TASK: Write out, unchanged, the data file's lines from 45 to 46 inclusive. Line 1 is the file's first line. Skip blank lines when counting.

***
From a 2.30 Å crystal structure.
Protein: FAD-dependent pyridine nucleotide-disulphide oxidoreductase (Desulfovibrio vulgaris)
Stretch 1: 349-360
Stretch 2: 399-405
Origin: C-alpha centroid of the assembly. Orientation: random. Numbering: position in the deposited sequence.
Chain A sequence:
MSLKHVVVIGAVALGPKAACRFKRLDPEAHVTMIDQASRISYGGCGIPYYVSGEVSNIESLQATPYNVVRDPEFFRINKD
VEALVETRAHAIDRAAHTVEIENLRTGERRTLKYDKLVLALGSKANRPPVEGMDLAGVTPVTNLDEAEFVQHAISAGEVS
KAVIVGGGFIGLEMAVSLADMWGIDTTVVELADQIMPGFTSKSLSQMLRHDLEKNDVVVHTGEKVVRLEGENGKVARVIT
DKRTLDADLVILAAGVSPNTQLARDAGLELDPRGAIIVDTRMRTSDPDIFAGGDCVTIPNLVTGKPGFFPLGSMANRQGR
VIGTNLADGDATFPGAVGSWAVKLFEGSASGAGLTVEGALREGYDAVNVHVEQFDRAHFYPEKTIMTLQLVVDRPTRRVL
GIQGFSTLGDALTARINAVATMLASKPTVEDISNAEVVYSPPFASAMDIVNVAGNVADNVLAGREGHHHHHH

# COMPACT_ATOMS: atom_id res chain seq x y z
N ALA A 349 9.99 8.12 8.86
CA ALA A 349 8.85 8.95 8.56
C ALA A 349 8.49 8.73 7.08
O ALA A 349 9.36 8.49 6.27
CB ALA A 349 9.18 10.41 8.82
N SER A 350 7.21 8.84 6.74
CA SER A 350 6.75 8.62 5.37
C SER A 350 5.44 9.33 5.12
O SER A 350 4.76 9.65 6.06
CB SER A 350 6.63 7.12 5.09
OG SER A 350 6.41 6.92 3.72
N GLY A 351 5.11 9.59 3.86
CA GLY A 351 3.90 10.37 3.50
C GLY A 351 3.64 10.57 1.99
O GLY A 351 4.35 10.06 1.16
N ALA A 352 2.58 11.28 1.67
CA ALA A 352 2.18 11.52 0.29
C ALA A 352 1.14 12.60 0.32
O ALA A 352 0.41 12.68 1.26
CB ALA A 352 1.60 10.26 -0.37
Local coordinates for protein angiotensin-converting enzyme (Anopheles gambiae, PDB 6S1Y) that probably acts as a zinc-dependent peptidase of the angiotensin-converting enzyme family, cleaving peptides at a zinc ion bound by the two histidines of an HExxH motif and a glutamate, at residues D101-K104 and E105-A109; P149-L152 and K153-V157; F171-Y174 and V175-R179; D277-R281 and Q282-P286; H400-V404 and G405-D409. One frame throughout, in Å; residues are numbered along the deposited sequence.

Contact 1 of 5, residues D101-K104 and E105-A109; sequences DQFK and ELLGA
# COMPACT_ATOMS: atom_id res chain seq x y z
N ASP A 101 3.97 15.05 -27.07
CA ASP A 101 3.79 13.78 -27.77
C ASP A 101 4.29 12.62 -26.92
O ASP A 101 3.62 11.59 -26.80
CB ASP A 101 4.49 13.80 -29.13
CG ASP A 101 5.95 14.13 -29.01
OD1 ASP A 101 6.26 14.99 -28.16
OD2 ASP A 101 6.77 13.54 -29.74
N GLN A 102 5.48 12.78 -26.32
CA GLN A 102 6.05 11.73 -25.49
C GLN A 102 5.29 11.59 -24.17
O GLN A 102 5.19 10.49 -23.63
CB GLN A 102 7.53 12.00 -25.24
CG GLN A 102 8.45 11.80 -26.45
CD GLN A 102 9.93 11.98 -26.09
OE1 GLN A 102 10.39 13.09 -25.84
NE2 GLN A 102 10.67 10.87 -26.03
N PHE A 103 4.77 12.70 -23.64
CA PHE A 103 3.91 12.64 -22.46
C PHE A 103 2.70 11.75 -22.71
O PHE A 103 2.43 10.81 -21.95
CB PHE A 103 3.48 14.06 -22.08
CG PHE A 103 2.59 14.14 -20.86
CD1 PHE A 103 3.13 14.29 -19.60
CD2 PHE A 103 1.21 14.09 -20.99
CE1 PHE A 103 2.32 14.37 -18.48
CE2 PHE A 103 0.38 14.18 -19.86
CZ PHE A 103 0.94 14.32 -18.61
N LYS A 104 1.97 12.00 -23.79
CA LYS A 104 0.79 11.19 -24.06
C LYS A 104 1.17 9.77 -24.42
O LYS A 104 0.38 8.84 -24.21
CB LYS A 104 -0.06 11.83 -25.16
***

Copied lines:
N GLN A 102 5.48 12.78 -26.32
CA GLN A 102 6.05 11.73 -25.49